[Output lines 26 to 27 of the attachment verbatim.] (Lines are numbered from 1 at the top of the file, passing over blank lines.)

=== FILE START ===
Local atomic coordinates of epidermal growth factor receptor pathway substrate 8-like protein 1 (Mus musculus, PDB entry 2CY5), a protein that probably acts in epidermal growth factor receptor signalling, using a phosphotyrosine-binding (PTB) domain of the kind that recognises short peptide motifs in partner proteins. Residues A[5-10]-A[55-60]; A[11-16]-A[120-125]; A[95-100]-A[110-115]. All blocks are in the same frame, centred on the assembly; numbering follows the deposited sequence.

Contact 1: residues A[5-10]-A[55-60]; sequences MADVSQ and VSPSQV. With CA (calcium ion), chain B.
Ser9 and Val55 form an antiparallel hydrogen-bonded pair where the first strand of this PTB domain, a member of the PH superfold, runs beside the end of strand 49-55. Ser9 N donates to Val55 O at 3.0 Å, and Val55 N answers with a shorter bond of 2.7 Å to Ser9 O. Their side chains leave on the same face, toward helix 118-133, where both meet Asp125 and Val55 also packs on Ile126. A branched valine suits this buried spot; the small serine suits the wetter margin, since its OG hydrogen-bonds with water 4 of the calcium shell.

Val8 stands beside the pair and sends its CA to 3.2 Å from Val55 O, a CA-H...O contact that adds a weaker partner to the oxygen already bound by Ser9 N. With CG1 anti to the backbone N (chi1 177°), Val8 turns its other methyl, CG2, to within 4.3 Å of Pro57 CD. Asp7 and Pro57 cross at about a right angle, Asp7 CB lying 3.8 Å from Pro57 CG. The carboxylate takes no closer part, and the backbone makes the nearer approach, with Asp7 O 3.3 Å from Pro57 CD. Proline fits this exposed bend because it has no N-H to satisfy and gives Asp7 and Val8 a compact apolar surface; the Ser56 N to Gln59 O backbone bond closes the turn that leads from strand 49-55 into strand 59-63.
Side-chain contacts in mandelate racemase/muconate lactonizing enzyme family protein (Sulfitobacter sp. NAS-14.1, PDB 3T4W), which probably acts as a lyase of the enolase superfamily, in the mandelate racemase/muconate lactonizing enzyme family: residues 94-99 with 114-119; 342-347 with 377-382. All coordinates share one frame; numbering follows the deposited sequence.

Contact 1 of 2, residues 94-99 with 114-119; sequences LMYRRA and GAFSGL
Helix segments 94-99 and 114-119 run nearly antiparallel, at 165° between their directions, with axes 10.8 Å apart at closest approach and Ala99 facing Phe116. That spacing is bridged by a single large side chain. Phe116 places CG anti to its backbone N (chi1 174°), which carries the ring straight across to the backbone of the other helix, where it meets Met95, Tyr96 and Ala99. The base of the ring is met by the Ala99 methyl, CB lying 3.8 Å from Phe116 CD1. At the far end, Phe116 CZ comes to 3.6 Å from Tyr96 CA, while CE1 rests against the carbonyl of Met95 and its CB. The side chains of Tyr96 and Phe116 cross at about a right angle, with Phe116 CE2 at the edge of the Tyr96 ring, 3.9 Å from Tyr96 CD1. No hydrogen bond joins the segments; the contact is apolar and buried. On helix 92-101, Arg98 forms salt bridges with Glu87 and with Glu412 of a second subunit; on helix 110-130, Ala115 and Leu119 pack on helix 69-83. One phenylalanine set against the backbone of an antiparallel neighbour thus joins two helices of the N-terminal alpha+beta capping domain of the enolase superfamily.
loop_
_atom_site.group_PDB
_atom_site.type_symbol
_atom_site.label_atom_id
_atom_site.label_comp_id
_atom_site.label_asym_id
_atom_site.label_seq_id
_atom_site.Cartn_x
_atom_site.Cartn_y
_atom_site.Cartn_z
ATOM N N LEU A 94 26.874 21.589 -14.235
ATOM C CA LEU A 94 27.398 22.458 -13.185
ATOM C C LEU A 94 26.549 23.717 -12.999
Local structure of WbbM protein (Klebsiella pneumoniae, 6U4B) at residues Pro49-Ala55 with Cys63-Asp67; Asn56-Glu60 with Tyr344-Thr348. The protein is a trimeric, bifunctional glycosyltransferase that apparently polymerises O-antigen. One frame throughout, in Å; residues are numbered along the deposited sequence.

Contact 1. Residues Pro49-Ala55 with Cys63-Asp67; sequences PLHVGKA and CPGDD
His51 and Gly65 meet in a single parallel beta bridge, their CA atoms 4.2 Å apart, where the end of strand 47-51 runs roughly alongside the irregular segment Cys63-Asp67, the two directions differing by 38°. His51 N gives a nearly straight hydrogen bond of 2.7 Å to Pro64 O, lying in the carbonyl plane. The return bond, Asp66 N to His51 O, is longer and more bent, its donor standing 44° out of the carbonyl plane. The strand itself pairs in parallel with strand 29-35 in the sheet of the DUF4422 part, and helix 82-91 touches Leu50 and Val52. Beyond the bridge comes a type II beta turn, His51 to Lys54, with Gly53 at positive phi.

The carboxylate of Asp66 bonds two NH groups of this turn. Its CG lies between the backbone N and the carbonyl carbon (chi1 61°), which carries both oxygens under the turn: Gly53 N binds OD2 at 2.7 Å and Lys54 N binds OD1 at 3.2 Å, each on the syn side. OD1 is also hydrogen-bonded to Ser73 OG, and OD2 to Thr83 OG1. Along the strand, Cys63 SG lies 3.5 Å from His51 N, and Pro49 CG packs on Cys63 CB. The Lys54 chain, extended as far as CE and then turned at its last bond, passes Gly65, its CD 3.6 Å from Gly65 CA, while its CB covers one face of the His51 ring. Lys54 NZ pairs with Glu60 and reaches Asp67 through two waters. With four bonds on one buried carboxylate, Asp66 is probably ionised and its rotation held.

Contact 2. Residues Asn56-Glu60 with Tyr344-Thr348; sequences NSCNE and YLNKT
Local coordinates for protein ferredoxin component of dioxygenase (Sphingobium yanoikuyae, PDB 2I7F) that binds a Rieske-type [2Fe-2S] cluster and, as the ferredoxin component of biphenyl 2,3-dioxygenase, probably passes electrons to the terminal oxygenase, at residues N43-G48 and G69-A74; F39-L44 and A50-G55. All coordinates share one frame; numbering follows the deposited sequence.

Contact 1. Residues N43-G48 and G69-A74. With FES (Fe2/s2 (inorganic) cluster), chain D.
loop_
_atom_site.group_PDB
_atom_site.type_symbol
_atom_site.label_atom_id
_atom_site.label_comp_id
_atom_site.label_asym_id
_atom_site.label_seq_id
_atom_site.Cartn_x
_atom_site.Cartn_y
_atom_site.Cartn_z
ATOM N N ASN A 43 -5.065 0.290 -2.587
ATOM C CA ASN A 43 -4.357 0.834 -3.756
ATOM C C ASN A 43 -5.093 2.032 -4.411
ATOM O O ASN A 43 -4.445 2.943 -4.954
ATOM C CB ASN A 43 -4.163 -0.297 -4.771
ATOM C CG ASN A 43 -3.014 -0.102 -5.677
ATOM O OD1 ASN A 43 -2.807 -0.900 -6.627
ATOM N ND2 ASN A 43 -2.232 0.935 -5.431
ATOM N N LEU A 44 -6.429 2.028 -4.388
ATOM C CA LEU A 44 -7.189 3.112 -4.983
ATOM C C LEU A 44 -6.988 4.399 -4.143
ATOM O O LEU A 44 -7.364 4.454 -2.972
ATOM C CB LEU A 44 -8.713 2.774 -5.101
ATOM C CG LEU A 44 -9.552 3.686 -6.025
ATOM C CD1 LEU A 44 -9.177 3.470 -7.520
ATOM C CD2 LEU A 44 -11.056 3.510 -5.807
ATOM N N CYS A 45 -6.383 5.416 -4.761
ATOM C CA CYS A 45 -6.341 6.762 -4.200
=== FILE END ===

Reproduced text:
Local coordinates for protein ferredoxin component of dioxygenase (Sphingobium yanoikuyae, PDB 2I7F) that binds a Rieske-type [2Fe-2S] cluster and, as the ferredoxin component of biphenyl 2,3-dioxygenase, probably passes electrons to the terminal oxygenase, at residues N43-G48 and G69-A74; F39-L44 and A50-G55. All coordinates share one frame; numbering follows the deposited sequence.

Contact 1. Residues N43-G48 and G69-A74. With FES (Fe2/s2 (inorganic) cluster), chain D.